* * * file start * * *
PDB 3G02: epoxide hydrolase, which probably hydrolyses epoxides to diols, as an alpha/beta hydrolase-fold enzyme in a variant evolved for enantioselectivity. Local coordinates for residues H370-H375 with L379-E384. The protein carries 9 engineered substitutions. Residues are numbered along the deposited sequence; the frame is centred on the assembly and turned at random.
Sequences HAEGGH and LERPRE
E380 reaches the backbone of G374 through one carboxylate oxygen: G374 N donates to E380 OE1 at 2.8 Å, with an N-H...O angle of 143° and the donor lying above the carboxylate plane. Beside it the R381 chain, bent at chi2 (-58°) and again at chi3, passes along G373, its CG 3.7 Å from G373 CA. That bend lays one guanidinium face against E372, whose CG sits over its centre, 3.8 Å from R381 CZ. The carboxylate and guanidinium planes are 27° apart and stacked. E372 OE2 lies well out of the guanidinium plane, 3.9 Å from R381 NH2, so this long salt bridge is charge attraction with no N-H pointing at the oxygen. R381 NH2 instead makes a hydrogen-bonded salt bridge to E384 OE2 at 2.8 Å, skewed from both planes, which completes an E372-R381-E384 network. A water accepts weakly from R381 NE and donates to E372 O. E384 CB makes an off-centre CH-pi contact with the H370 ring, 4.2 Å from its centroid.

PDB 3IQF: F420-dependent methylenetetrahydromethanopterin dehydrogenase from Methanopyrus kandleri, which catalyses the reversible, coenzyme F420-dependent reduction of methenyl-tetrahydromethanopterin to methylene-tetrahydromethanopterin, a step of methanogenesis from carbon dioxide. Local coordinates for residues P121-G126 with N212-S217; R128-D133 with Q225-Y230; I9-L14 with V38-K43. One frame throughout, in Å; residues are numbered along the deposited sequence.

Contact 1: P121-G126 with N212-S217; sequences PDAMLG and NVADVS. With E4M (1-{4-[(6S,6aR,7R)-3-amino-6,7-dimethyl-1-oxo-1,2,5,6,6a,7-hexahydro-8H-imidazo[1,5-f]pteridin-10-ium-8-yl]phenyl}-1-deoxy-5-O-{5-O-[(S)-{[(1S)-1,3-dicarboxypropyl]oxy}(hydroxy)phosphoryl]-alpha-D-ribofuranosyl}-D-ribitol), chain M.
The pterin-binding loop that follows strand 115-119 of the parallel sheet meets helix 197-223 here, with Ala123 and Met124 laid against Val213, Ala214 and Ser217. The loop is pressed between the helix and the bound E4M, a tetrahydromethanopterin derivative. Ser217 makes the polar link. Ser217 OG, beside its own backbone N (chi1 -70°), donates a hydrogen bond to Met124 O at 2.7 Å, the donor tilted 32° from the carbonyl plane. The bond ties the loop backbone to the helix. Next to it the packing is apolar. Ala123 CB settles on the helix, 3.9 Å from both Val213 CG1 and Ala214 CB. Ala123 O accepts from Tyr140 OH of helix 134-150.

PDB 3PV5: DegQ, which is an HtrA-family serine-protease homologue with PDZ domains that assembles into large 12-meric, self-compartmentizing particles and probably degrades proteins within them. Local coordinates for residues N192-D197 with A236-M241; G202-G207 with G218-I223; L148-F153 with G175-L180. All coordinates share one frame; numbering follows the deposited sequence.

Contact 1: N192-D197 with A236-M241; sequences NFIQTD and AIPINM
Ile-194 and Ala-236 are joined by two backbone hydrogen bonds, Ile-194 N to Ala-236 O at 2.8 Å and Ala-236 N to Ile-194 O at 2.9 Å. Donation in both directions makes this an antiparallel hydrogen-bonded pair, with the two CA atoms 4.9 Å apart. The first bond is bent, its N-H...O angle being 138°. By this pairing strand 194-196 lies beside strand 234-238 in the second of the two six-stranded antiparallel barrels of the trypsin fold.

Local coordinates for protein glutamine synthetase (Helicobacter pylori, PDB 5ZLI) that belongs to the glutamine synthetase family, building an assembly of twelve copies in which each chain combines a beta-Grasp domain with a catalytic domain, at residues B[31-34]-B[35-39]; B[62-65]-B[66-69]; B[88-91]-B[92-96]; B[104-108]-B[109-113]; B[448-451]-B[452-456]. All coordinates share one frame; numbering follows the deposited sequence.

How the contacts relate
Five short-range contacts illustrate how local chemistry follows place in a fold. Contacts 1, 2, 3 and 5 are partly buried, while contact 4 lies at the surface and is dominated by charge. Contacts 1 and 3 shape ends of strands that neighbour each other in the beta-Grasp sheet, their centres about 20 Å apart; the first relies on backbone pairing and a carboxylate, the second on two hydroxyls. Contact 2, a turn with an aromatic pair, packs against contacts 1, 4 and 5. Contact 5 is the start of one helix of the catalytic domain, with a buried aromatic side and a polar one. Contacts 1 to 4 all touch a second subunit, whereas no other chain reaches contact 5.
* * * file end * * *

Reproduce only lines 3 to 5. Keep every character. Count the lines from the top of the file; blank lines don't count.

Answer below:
E380 reaches the backbone of G374 through one carboxylate oxygen: G374 N donates to E380 OE1 at 2.8 Å, with an N-H...O angle of 143° and the donor lying above the carboxylate plane. Beside it the R381 chain, bent at chi2 (-58°) and again at chi3, passes along G373, its CG 3.7 Å from G373 CA. That bend lays one guanidinium face against E372, whose CG sits over its centre, 3.8 Å from R381 CZ. The carboxylate and guanidinium planes are 27° apart and stacked. E372 OE2 lies well out of the guanidinium plane, 3.9 Å from R381 NH2, so this long salt bridge is charge attraction with no N-H pointing at the oxygen. R381 NH2 instead makes a hydrogen-bonded salt bridge to E384 OE2 at 2.8 Å, skewed from both planes, which completes an E372-R381-E384 network. A water accepts weakly from R381 NE and donates to E372 O. E384 CB makes an off-centre CH-pi contact with the H370 ring, 4.2 Å from its centroid.

PDB 3IQF: F420-dependent methylenetetrahydromethanopterin dehydrogenase from Methanopyrus kandleri, which catalyses the reversible, coenzyme F420-dependent reduction of methenyl-tetrahydromethanopterin to methylene-tetrahydromethanopterin, a step of methanogenesis from carbon dioxide. Local coordinates for residues P121-G126 with N212-S217; R128-D133 with Q225-Y230; I9-L14 with V38-K43. One frame throughout, in Å; residues are numbered along the deposited sequence.

Contact 1: P121-G126 with N212-S217; sequences PDAMLG and NVADVS. With E4M (1-{4-[(6S,6aR,7R)-3-amino-6,7-dimethyl-1-oxo-1,2,5,6,6a,7-hexahydro-8H-imidazo[1,5-f]pteridin-10-ium-8-yl]phenyl}-1-deoxy-5-O-{5-O-[(S)-{[(1S)-1,3-dicarboxypropyl]oxy}(hydroxy)phosphoryl]-alpha-D-ribofuranosyl}-D-ribitol), chain M.